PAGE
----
And no, a control system more reliant on skills of the player isn't necessary at all. It's still a cRPG. It still has attributes and feats and skills. It just changes the progression and methodology.

 

 

Well, that would certainly be interesting to see.

 

Though, since it's a lot more difficult to create, there's a lot more room for disappointment if it's dissatisfying. Programming all the numerous ways one could utilize a political connection and have it be sufficient for the player experience would be tough.

One of the things that's a lot simpler in PnP RPGs where you way an unlimited amount of wiggle room.

 

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On leveling, power, and teh numbahs: Seeing as PE's power level will start at a rough equivalent of D&D 3.x/PF Level 1 and cap at Level 12, having numbers that don't increase with level(those are in by the way) would make it harder than hell to balance the system. Frankly, the unrealistic abstraction of stats is the best possible way of implementing a power curve in a game like PE, and axing it in favor of a numberless system wouldn't work for the game PE is. That numberless system with little growth outside of skills would be much better suited to a game with low-magic or no-magic setting where people remain the equivalent of level 1-2 throughout the whole game. A numberless system would be best suited to an adventure game or simulator.

 

 

 

How is it easier to balance a game where you might be wildly more powerful depending what level you are when you get to an area? that makes no sense to me...the easiest way to do that would be to make the game linear.

Ease of balancing shouldn't even figure in this discussion IMO, that is the developers job not ours, and they are more than capable.

 

Sounds like you want the opposite to me to be honest, I've been playing RPGs for a long time now, and I'm a bit fed up of being epic.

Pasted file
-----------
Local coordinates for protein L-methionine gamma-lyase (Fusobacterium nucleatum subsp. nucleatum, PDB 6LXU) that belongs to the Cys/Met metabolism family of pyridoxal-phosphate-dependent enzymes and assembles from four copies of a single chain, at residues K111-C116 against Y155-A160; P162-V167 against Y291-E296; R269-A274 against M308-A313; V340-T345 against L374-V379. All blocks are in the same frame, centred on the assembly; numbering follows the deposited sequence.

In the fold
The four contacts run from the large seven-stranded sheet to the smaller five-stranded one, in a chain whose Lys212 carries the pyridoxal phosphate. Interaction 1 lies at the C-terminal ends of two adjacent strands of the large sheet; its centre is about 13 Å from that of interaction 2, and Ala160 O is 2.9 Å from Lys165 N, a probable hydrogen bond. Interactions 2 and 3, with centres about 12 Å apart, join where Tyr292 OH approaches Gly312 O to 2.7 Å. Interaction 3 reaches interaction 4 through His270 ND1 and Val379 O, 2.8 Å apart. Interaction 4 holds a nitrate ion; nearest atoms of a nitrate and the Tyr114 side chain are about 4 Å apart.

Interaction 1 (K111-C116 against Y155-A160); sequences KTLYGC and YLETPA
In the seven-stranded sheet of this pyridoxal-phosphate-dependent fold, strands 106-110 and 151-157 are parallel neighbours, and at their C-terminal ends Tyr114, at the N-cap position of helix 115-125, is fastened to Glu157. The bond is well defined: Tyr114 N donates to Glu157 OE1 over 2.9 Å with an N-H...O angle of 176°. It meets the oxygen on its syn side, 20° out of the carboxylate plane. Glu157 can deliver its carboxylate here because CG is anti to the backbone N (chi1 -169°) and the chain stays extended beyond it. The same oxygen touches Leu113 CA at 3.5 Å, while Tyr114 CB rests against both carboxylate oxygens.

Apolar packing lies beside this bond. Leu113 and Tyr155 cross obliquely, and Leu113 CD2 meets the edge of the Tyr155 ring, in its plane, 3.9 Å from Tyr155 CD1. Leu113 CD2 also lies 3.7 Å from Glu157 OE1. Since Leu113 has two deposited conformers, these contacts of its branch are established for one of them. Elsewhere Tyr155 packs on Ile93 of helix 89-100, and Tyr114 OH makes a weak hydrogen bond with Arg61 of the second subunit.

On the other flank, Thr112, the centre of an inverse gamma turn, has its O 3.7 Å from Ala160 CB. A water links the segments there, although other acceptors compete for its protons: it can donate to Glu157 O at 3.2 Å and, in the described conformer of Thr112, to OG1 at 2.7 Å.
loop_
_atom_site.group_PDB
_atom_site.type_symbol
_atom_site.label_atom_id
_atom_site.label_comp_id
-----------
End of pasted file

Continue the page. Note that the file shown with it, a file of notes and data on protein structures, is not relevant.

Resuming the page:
I'd imagine the game will go for a middle ground though to be honest...and as I said earlier, if you are battling demi gods in game one, where does that leave for the sequels to go?

Edited by motorizer

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On leveling, power, and teh numbahs: Seeing as PE's power level will start at a rough equivalent of D&D 3.x/PF Level 1 and cap at Level 12, having numbers that don't increase with level(those are in by the way) would make it harder than hell to balance the system. Frankly, the unrealistic abstraction of stats is the best possible way of implementing a power curve in a game like PE, and axing it in favor of a numberless system wouldn't work for the game PE is. That numberless system with little growth outside of skills would be much better suited to a game with low-magic or no-magic setting where people remain the equivalent of level 1-2 throughout the whole game. A numberless system would be best suited to an adventure game or simulator.

 

 

 

How is it easier to balance a game where you might be wildly more powerful depending what level you are when you get to an area? that makes no sense to me...the easiest way to do that would be to make the game linear.

Ease of balancing shouldn't even figure in this discussion IMO, that is the developers job not ours, and they are more than capable.

 

Sounds like you want the opposite to me to be honest, I've been playing RPGs for a long time now, and I'm a bit fed up of being epic.

I'd imagine the game will go for a middle ground though to be honest...and as I said earlier, if you are battling demi gods in game one, where does that leave for the sequels to go?

 

 

One could argue the point would be to forego a franchise...

Though, from a commercial standpoint, that's unlikely.

 

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How is it easier to balance a game where you might be wildly more powerful depending what level you are when you get to an area? that makes no sense to me...the easiest way to do that would be to make the game linear.